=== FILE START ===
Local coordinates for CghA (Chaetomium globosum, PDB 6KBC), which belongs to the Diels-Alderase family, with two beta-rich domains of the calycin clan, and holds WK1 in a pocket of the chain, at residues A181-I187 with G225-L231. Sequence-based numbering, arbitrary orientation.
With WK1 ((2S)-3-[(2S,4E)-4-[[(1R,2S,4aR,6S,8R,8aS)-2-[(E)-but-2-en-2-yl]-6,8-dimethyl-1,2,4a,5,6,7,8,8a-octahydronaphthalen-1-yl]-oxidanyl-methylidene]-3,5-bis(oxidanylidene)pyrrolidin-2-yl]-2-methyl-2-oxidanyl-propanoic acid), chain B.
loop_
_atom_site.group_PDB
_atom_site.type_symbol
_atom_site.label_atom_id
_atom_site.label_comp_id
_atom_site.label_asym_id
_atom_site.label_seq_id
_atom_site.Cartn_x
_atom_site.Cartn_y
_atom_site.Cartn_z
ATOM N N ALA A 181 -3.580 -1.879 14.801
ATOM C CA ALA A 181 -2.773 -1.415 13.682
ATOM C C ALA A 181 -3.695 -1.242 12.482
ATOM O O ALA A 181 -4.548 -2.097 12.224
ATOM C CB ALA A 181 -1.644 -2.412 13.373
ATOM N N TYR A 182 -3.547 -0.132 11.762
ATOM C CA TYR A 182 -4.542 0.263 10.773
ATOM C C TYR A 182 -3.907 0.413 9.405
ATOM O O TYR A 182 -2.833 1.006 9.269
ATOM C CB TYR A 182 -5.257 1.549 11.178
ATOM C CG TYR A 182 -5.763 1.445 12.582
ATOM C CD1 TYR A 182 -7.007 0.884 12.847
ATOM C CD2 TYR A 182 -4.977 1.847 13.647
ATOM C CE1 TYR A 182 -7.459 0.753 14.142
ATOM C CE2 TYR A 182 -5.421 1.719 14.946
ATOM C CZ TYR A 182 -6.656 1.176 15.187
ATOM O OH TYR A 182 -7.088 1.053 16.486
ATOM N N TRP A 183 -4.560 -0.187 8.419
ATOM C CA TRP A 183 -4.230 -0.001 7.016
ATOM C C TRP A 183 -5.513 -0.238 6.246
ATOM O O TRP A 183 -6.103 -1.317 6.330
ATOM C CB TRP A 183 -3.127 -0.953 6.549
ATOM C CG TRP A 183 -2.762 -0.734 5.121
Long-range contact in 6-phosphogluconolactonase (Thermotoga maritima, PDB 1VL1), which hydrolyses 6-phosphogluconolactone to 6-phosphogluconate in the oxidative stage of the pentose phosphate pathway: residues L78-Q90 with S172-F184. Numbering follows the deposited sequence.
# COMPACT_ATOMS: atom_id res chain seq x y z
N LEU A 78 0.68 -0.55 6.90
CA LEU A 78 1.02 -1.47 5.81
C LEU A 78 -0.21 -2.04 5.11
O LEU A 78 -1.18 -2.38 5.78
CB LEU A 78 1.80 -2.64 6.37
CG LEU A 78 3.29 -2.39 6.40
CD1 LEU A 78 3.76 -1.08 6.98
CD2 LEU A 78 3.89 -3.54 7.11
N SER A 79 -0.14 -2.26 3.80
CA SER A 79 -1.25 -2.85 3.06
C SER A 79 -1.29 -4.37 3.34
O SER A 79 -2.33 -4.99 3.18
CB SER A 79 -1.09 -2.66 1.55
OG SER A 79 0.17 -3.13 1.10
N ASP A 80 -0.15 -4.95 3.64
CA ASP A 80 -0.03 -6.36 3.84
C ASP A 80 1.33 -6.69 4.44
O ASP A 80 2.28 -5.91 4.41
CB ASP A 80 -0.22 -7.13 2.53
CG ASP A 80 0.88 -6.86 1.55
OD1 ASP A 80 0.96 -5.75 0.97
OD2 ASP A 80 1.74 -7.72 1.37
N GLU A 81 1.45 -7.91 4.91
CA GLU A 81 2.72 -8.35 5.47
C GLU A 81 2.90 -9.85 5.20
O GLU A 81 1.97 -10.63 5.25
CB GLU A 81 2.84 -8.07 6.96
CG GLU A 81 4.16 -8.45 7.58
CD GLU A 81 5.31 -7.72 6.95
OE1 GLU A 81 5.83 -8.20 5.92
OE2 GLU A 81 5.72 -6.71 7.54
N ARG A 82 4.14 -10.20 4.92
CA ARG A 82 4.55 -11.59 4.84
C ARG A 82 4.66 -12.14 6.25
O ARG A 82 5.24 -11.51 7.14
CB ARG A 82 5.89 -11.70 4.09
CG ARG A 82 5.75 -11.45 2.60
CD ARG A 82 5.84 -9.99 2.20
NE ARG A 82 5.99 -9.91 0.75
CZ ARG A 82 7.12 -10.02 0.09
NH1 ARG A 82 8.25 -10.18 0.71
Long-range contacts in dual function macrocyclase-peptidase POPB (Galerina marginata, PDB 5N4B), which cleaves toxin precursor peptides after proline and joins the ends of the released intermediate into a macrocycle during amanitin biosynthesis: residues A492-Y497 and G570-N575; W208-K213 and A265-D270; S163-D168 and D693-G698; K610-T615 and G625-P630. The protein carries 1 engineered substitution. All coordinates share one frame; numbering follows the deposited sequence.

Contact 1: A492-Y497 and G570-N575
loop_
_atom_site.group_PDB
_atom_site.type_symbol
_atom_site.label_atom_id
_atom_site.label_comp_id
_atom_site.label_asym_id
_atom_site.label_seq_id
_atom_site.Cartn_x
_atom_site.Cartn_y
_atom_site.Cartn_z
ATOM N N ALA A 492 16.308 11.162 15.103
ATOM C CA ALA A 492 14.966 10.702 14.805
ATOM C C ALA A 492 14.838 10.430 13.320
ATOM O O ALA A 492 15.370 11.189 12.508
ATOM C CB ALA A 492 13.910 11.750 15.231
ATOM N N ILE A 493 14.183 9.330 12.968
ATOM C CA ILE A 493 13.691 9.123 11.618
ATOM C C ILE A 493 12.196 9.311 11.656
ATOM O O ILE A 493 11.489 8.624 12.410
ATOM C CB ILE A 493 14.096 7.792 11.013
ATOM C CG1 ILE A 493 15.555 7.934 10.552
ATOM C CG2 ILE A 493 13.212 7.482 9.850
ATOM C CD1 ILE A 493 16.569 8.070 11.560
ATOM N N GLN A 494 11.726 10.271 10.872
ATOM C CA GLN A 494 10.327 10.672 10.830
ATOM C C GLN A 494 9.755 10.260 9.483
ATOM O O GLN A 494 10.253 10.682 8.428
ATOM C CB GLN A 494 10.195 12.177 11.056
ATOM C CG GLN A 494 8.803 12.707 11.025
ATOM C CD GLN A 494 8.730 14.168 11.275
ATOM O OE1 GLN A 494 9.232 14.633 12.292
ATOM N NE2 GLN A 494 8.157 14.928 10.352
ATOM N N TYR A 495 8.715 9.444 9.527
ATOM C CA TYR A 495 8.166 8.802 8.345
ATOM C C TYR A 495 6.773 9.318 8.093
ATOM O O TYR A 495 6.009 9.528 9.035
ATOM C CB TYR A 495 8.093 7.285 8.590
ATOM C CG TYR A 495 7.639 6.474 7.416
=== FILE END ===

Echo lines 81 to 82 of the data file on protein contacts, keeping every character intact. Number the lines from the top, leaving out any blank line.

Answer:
loop_
_atom_site.group_PDB